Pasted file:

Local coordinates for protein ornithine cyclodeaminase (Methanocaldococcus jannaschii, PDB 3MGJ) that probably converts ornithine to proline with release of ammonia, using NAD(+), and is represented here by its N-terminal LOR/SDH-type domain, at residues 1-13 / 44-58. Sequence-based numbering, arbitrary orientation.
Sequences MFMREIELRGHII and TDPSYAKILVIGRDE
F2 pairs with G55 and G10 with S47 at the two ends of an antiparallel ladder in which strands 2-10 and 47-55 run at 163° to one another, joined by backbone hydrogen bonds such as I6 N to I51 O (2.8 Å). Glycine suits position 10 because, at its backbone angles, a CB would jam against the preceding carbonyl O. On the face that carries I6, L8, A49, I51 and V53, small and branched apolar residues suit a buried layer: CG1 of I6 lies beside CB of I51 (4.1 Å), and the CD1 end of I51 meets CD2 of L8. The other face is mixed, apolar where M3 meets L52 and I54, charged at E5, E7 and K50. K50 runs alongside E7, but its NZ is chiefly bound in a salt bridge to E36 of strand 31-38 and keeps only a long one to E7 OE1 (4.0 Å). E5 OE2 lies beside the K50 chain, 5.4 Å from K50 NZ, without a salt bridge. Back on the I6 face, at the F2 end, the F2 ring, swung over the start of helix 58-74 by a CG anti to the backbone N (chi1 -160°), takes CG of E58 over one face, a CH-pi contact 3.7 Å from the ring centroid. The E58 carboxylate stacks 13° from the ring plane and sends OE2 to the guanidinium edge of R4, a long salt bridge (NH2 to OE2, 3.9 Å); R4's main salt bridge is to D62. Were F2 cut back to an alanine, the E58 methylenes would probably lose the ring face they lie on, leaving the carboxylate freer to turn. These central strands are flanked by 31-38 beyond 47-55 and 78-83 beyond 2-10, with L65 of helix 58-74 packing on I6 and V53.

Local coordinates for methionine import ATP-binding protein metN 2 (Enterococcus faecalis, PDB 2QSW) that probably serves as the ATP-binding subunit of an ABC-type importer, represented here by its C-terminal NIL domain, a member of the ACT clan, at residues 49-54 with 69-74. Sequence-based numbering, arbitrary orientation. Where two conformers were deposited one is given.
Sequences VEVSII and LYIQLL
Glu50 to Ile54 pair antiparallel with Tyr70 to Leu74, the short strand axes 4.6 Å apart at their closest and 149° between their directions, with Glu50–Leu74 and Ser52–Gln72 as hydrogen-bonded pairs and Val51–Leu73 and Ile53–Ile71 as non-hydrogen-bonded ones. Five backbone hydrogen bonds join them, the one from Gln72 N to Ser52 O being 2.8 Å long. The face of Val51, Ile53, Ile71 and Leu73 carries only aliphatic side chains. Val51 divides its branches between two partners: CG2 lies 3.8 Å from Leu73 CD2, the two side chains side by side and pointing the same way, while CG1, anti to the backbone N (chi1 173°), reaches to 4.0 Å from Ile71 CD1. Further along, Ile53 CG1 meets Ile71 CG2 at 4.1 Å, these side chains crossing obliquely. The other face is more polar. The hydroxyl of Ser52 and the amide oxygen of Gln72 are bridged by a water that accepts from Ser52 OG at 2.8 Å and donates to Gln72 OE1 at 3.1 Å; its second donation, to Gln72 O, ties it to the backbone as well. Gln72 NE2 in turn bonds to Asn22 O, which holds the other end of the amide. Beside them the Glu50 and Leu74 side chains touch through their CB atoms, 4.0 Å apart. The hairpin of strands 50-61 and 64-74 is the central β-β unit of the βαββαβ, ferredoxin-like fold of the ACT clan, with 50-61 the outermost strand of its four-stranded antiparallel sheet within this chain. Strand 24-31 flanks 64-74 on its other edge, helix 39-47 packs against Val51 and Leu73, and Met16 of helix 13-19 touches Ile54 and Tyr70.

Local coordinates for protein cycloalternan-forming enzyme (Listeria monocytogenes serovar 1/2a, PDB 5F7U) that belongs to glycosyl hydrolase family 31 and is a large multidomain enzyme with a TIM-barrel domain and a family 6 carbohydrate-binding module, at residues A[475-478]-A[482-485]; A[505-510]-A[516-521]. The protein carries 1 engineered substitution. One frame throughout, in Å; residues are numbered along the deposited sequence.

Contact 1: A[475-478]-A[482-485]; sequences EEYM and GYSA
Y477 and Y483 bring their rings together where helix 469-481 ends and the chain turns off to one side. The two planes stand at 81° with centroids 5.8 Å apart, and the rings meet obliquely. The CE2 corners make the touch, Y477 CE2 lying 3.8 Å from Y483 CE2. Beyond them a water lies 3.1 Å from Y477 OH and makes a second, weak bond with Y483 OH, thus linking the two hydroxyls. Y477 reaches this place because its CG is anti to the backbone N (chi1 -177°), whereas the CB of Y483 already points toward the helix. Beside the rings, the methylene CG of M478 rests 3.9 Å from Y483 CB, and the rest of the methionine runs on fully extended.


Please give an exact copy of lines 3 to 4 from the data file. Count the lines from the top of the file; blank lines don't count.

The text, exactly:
F2 pairs with G55 and G10 with S47 at the two ends of an antiparallel ladder in which strands 2-10 and 47-55 run at 163° to one another, joined by backbone hydrogen bonds such as I6 N to I51 O (2.8 Å). Glycine suits position 10 because, at its backbone angles, a CB would jam against the preceding carbonyl O. On the face that carries I6, L8, A49, I51 and V53, small and branched apolar residues suit a buried layer: CG1 of I6 lies beside CB of I51 (4.1 Å), and the CD1 end of I51 meets CD2 of L8. The other face is mixed, apolar where M3 meets L52 and I54, charged at E5, E7 and K50. K50 runs alongside E7, but its NZ is chiefly bound in a salt bridge to E36 of strand 31-38 and keeps only a long one to E7 OE1 (4.0 Å). E5 OE2 lies beside the K50 chain, 5.4 Å from K50 NZ, without a salt bridge. Back on the I6 face, at the F2 end, the F2 ring, swung over the start of helix 58-74 by a CG anti to the backbone N (chi1 -160°), takes CG of E58 over one face, a CH-pi contact 3.7 Å from the ring centroid. The E58 carboxylate stacks 13° from the ring plane and sends OE2 to the guanidinium edge of R4, a long salt bridge (NH2 to OE2, 3.9 Å); R4's main salt bridge is to D62. Were F2 cut back to an alanine, the E58 methylenes would probably lose the ring face they lie on, leaving the carboxylate freer to turn. These central strands are flanked by 31-38 beyond 47-55 and 78-83 beyond 2-10, with L65 of helix 58-74 packing on I6 and V53.

Local coordinates for methionine import ATP-binding protein metN 2 (Enterococcus faecalis, PDB 2QSW) that probably serves as the ATP-binding subunit of an ABC-type importer, represented here by its C-terminal NIL domain, a member of the ACT clan, at residues 49-54 with 69-74. Sequence-based numbering, arbitrary orientation. Where two conformers were deposited one is given.